Vibration frequency measurement by DNA-shaped metamaterial array

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Zong, Xinxiang
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Detecting the vibration frequency is a fundamental task of vibration testing. Constrained by the working principle relying on the electrical signal, the current vibration measurement techniques are either expensive, time-consuming, not portable, or susceptible to electromagnetic interference. This research proposes a novel vision-based vibration frequency measurement technique by introducing a mechanical metamaterial array. The array is consisting of a certain number of DNA-shaped metamaterials. Due to the flexible design of metamaterials, the design parameters of different DNA metamaterials can be adjusted to achieve their distinct vibration patterns under certain excitation frequencies, especially the different rotating angles. As a result, when the metamaterial array is attached to a vibrating object, the vibration frequency from the target can be estimated by comparing the vibration patterns of different individual metamaterials. The design of the DNA-shaped metamaterial is first optimized by finite element analysis (FEA) to achieve a significant rotation angle during vibration. Selective laser sintering (SLS) 3D printing is used to create finalized DNA-shaped metamaterials that are subsequently assembled into array structures. The persistence of vision technology is utilized to provide a clear view of the rotational motions. Frequency visualization is achieved through time-lapse photography experiments along with a new data processing algorism to resolve the frequency from rotating motions of the metamaterials array. The simulation and experiment results demonstrate the feasibility and efficiency of the proposed methodology for rapid, noncontact, wireless detection of the vibration frequency of an object.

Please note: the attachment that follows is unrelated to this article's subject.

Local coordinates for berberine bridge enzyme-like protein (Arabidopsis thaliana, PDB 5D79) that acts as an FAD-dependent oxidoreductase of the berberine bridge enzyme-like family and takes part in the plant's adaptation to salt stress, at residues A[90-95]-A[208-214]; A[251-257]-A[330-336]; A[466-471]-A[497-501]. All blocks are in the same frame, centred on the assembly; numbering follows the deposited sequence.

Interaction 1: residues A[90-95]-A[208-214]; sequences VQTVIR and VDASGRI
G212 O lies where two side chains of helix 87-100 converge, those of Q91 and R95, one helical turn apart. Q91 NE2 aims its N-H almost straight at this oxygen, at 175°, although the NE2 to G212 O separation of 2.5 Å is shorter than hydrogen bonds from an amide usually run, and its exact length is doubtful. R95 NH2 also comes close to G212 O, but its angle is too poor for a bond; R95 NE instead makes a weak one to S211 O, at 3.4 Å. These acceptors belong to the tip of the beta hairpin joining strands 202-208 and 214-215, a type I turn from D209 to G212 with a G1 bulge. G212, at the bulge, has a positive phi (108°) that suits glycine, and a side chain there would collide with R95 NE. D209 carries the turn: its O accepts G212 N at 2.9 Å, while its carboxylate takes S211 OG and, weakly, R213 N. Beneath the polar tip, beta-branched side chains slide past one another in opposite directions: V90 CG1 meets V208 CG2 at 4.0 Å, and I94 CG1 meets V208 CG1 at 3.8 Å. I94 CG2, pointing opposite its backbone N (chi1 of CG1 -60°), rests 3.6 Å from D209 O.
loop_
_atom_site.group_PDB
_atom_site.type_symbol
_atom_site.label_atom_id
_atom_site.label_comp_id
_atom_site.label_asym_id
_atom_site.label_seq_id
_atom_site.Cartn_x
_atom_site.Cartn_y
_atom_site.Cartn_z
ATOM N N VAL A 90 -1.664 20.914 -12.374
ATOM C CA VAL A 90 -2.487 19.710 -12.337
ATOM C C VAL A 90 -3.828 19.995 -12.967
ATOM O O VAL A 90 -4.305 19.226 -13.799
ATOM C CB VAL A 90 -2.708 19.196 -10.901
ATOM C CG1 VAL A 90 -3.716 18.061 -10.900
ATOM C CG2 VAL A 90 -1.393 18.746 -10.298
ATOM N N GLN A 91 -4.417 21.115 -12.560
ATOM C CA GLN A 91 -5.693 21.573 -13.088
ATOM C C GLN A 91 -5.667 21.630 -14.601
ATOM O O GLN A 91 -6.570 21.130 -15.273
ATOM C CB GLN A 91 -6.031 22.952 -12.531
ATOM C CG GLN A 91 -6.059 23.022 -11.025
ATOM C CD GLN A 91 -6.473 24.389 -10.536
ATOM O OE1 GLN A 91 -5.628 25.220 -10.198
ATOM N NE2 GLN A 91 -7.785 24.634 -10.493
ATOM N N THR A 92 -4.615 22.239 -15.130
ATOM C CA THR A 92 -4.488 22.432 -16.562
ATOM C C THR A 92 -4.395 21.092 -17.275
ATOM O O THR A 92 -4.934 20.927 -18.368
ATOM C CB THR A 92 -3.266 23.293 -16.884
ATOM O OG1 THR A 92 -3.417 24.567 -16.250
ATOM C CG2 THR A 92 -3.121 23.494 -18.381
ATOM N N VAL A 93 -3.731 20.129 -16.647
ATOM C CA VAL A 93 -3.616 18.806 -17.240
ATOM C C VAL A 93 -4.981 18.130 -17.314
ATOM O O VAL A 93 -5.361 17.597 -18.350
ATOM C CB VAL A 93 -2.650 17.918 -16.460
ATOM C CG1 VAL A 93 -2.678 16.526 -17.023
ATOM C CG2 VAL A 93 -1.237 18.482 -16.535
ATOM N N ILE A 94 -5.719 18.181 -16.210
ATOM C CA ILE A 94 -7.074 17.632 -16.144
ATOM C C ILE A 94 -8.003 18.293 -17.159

Metamaterial, Vibration frequency measurement